How Jewish Seniors Navigate Technology
Senior LivingCoronavirus

How Jewish Seniors Navigate Technology

The challenges of those who didn’t grow up at a digital keyboard.

Donna Salus enjoys daily FaceTime visit with grandchildren.
Donna Salus enjoys daily FaceTime visit with grandchildren.

Forced by today’s novel COVID-19 pandemic to stay at home, Jewish seniors are turning to digital technology more than ever before to stay connected.

Even before the health crisis, Americans ages 65 and older were internet users, according to a Pew Research Center study last year. And a little over half of that age group were also smartphone owners, the study found.

Some people in their 70s or older might agree with Tobyanne Sidman who said that “today the world assumes that every method of communication that people want to use is on a computer or cell phone.” Her grandchildren’s preference for text messaging makes her yearn for the days when people exclusively spoke on landline telephones to keep in touch.

Sidman said she considers herself “to be in pre-kindergarten when it comes to computers.” She told the AJT that the only things she knows how to do is turn on her desktop computer to read and send emails and she recently learned how to use Zoom for a family seder. Instead of using website chat rooms or following written directions, a friend she pays helps her once or twice a month to handle any computer issues that come up. Because of COVID-19, her friend works with her by telephone. Sidman told the AJT she may need to learn to use FaceTime on her iPhone, which would combine seeing her family and hearing their voices at the same time.

Nathaniel Lack follows CDC guidelines for computer house calls.

Keeping in close contact with her family is also important for Donna Salus. She checks in with her young grandchildren by using FaceTime on her iPad about twice a day, talking to them, watching them play with toys, asking what they had for breakfast. On March 18 her Hebrew class at Congregation Beth Shalom went online through Zoom. This required a Google search for “app store,” and then to download the Zoom app, which she said gave clear instructions on how to sign in for Zoom sessions when invited. She said Zoom is “a great way to continue attending Hebrew classes, a book club with friends, Peach State Stitchers meetings and enjoying a family seder.”

When family, neighbors or friends can no longer stop over to help, or when computer popup messages read like Greek, it may be time to call a professional like Nathaniel Lack, owner of Computer House Calls, who has catered to the Atlanta Jewish community for over 30 years. With over 5,000 clients in the metro Atlanta area, Lack notes that a majority of his clients are over 50 and Jewish.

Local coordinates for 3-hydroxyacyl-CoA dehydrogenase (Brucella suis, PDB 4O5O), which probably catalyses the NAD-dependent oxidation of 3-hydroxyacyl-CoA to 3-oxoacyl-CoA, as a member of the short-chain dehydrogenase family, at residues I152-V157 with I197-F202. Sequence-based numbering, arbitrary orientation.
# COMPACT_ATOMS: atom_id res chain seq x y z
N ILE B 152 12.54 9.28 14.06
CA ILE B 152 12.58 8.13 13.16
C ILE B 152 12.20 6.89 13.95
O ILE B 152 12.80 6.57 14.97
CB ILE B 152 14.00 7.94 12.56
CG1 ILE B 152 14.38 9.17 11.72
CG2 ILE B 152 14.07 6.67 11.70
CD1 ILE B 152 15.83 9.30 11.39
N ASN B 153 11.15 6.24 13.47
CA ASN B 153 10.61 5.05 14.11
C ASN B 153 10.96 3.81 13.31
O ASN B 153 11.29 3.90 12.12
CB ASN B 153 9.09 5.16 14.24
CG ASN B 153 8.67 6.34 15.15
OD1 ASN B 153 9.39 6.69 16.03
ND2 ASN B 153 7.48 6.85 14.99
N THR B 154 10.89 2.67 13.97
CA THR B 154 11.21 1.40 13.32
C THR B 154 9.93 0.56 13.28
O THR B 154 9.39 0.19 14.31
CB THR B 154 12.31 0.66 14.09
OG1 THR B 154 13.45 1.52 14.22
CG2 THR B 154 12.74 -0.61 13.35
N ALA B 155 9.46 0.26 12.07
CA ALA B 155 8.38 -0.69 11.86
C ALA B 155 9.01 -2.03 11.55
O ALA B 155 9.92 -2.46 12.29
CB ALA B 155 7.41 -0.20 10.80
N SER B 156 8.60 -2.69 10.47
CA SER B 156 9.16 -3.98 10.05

According to Lack, customer needs vary dramatically, with some contacting him almost weekly while others call every few years.

“The first thing people do is jump to conclusions when the computer acts up. They think it must be a virus. But nine out of 10 times, it is often something else.” He says for seniors, “some common technical issues may include misfiled documents, settings changes that alter computer behavior, and, yes, malware caused by accidentally clicking fake webpage warnings about viruses and other scams targeting seniors.”

Lack considers himself a “computer therapist” rather than a techie because he “reduces anxiety while solving problems.”

During the current pandemic, Lack observes that many calls come from people now working remotely from home where they remain quarantined. Others use their technology to stay connected to friends and family, which for seniors can be essential to easing anxiety and stress. One client in his 90s who lives in an assisted living home continues sending emails to grandchildren in South Africa.

For Lack’s house calls today, he wears a mask made from a kippah like others he’s crafted from his children’s b’nai mitzvah collection, to have a new one for each visit. He follows CDC guideline for hygiene, sanitizes before and after leaving a home, and keeps a safe distance from the customers, for their safety and his. For many problems, Lack said he offers remote help using TeamViewer remote desktop software when a home visit is not necessary.

Following today’s CDC stay at home guidelines, seniors can still remain in touch with loved ones even without IT devices. There are still telephones with numbers to push. Yet, seniors of all ages will probably be using FaceTime and other IT devices more in the future, if only to stay well connected to their families and friends.

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